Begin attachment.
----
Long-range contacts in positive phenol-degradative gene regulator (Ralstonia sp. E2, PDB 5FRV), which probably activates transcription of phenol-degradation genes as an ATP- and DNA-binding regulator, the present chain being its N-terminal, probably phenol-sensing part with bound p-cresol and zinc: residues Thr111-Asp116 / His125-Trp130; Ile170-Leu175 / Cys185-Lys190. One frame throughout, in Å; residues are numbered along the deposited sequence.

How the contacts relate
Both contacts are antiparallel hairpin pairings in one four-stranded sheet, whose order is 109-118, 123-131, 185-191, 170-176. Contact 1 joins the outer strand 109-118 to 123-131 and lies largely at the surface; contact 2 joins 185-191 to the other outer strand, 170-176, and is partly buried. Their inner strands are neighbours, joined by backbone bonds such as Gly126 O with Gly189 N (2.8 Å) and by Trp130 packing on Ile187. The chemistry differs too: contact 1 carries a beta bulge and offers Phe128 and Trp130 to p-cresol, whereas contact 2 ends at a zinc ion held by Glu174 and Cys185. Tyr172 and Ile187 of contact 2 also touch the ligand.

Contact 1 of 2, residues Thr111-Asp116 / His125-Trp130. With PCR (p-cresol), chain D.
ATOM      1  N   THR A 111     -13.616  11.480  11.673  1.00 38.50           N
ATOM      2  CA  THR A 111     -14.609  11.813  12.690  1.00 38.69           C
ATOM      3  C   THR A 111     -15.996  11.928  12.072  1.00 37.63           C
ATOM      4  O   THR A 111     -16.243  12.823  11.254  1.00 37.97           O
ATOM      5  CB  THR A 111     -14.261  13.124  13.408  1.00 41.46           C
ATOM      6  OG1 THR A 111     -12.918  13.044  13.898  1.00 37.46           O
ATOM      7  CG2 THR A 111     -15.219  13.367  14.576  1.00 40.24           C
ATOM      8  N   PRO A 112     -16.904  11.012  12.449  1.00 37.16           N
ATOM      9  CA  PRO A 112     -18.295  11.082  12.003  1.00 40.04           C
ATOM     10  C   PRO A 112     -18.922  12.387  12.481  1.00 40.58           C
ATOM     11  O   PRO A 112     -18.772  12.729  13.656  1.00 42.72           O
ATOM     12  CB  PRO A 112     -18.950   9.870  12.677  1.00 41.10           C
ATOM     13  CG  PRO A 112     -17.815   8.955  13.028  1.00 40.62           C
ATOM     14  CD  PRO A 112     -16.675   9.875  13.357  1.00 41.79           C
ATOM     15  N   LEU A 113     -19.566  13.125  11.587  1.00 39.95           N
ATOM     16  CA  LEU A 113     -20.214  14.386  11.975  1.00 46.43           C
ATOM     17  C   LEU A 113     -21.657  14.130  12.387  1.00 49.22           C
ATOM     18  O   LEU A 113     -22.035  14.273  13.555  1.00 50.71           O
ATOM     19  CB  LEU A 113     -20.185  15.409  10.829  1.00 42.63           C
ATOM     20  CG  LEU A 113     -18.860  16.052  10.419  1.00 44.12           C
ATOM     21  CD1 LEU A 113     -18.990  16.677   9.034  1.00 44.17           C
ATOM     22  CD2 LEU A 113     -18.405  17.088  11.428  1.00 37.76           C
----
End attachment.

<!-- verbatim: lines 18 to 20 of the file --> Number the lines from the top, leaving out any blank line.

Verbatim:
ATOM     14  CD  PRO A 112     -16.675   9.875  13.357  1.00 41.79           C
ATOM     15  N   LEU A 113     -19.566  13.125  11.587  1.00 39.95           N
ATOM     16  CA  LEU A 113     -20.214  14.386  11.975  1.00 46.43           C